So back to the problem at hand, peak hour congestion and how can connected vehicles and driverless technology help? On daily commutes it would be handy to let the car drive for you, but that is not going to be happening on a large scale any time soon despite car manufacturer aims of having fully autonomous vehicles on the road by 2020. What is more likely are a series of improvements in vehicle to vehicle communication which will allow for better traffic flow and over time, once the technology gains acceptance, autonomous vehicles will very likely become a common occurrence on our roads.

Already available in a number of vehicles is adaptive cruise control. This type of technology would allow the cars on the roundabout shown in the video above to stay at the target speed of 30km/h and if all vehicles on a busy freeway were using that type of technology, traffic would be able to flow better.

Other potential improvements include:

  • Advanced braking warning for cars ahead that are slowing down but cannot be seen by the driver.
  • Connection with traffic signals to provide for better signal coordination and capacity of intersections.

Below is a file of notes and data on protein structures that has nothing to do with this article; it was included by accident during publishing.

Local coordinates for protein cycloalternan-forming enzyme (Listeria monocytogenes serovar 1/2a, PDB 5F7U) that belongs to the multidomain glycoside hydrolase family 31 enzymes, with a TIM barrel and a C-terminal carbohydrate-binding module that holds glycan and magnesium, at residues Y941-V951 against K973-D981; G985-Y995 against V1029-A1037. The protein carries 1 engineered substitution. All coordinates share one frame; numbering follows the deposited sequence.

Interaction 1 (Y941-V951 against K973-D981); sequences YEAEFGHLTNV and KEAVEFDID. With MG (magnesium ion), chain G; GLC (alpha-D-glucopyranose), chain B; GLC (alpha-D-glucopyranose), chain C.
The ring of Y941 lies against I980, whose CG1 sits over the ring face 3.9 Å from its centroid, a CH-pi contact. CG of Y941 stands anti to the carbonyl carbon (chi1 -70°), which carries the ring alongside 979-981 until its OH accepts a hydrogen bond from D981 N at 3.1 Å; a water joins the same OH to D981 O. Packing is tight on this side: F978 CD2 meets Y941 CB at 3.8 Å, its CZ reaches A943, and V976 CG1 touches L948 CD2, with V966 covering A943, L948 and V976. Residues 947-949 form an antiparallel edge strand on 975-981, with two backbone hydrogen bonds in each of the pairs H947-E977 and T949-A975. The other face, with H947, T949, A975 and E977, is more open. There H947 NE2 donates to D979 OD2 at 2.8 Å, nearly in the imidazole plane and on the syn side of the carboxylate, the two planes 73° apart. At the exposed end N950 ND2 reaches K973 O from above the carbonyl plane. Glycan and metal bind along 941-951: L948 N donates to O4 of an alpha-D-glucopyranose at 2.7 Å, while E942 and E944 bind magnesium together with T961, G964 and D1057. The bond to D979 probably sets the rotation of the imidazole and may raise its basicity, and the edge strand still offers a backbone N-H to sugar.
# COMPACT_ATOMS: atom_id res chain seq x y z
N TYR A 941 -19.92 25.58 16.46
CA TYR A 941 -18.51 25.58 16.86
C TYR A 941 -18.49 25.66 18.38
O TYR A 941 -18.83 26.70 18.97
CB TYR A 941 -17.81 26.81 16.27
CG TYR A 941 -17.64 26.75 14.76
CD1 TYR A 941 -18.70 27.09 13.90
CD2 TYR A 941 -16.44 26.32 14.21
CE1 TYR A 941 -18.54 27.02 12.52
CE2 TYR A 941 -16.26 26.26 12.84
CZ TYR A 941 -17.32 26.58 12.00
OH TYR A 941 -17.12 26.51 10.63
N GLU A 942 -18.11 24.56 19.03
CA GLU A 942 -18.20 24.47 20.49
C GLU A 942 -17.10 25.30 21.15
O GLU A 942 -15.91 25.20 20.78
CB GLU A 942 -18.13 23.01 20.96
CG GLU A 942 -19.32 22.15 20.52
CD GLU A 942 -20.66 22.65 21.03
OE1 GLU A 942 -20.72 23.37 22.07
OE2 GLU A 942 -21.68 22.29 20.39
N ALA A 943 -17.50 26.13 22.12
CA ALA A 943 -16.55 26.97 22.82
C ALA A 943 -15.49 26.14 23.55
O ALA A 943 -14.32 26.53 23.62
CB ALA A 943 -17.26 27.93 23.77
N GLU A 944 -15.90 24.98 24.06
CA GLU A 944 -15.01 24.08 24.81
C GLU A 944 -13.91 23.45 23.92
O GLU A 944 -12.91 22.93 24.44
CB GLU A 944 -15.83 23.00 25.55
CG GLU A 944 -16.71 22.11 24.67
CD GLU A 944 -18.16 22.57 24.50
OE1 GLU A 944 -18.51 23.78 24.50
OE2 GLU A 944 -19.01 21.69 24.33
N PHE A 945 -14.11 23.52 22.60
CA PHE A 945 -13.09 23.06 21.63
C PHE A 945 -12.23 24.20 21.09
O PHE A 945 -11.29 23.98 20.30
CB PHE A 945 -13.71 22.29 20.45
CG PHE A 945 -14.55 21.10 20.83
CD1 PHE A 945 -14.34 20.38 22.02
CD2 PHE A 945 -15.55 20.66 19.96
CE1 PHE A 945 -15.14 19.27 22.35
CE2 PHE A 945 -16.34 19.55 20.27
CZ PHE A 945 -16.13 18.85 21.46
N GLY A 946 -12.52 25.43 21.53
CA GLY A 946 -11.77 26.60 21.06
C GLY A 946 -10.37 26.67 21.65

• Advanced safety warnings, for example, not to overtake a slow moving vehicle.
  • Warning of weather related issues such as black ice or water over the road.
  • Notification of nearby emergency vehicles.

The United States Department of Transportation has produced a video which looks at some the future possibilities for connected vehicles and in reality, some of the possibilities are not very far away.

With the pace of computer development and technological advancement in the last 10 years (the iphone was released in 2007), it is hard to predict will happen in the next 10 years.  But if the pace of development continues as it has in the last few years, it is possible to imagine a future where humans are not driving the cars that they own, at least in some situations.  But until then, people will have to just be patient with peak hour traffic and remember that not all drivers are created equal.








Author: Matthew Houlden

All references last accessed 27/1/15